Your landlord will usually come by each apartment once or twice a year to make sure the apartment is still standing and is in good order.  Most of the time, your landlord will send out a notice, giving people time to tidy up a bit before they get there, but landlords don’t necessarily have to do this.  I have written an entire article on Apartment Inspections, and what your landlord is looking for when they do them. 

If your landlord deems you have failed the inspection, which is essentially 100% up to them as to what it looks like, then you will have a given amount of time to rectify the situation.  If you think that all the power is in the hands of the landlord for this, then you would be right.   It is their property, therefore, they get to set the rules, however arbitrary one may find them. 

Keep in mind that your landlord not only ISN’T your mom, but they also don’t WANT to be either!  As in many articles I have written on things a landlord does, the same thing applies here.  While wanting to maintain their property, your landlord has MUCH better things to be doing than worrying about if you washed your clothes yesterday or not.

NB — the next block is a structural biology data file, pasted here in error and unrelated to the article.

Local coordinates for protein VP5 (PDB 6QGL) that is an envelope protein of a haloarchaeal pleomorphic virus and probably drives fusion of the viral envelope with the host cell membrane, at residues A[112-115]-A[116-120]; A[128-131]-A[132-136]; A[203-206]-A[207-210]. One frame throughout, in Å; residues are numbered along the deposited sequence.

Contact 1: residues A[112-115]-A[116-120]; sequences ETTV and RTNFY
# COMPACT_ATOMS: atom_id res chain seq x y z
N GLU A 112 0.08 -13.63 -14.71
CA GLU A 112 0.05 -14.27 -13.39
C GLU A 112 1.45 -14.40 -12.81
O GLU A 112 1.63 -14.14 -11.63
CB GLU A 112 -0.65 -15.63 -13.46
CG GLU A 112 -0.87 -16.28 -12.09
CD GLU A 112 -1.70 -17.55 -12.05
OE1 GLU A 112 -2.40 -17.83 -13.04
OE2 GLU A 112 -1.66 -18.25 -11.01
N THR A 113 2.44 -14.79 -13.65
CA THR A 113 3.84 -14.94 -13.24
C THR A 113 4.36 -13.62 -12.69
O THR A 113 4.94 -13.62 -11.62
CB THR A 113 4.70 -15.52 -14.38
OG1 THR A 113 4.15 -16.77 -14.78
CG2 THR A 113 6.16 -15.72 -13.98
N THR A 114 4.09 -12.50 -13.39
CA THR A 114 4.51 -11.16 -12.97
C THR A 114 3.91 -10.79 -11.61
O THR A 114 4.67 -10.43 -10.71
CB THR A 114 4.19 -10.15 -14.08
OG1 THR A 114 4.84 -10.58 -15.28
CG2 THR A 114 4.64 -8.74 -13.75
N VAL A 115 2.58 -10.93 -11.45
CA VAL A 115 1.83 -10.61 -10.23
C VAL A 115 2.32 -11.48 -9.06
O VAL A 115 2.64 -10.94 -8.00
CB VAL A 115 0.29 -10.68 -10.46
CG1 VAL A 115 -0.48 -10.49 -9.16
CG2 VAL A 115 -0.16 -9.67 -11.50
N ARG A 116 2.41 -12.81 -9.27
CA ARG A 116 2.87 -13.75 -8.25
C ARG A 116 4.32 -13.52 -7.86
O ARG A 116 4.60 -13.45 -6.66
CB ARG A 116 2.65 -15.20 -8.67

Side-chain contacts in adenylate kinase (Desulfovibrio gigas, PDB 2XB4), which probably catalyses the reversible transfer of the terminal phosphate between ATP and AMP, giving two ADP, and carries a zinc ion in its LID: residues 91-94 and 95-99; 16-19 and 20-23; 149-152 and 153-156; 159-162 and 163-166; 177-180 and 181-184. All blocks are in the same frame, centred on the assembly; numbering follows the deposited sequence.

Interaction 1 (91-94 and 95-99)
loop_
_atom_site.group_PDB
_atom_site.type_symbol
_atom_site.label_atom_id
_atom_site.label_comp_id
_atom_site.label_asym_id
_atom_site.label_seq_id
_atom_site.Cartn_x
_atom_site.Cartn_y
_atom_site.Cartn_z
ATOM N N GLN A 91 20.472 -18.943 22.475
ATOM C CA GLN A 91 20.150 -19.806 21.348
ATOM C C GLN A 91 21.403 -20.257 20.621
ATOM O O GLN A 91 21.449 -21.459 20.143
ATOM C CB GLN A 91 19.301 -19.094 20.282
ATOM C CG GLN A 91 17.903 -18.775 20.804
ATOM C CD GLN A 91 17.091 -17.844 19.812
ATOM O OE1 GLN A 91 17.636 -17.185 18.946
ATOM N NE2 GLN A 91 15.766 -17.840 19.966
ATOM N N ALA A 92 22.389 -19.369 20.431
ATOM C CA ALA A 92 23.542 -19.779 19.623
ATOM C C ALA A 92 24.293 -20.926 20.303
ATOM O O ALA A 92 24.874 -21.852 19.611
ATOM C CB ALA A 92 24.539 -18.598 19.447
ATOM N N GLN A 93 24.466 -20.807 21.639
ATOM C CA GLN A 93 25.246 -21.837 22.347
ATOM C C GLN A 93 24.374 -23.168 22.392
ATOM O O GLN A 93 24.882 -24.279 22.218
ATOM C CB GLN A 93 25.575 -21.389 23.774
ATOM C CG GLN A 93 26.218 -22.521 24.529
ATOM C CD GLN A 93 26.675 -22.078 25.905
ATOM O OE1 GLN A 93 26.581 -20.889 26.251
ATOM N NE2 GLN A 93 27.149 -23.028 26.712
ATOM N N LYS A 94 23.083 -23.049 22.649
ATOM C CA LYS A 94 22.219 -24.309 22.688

What they ARE worried about is if the apartment gets into such a state that there are bugs and pests and mold growing in your apartment that is not only bad for you but bad for anyone living around you as well.  This is why inspections are done, and if you failed one, it is because the apartment isn’t “messy” it is bordering on uninhabitable.

What Happens If The Apartment Becomes Uninhabitable?

If an apartment becomes uninhabitable, then it is up to the landlord to take whatever steps are necessary to make sure that the apartment isn’t a danger to both the original tenants and people living around them.

If you think that an apartment cannot become “Uninhabitable”, you are dead wrong.  They absolutely can.  The things I have seen with my own eyes when walking into some apartments make me want to pour bleach in them just so I never have to see anything like that ever again.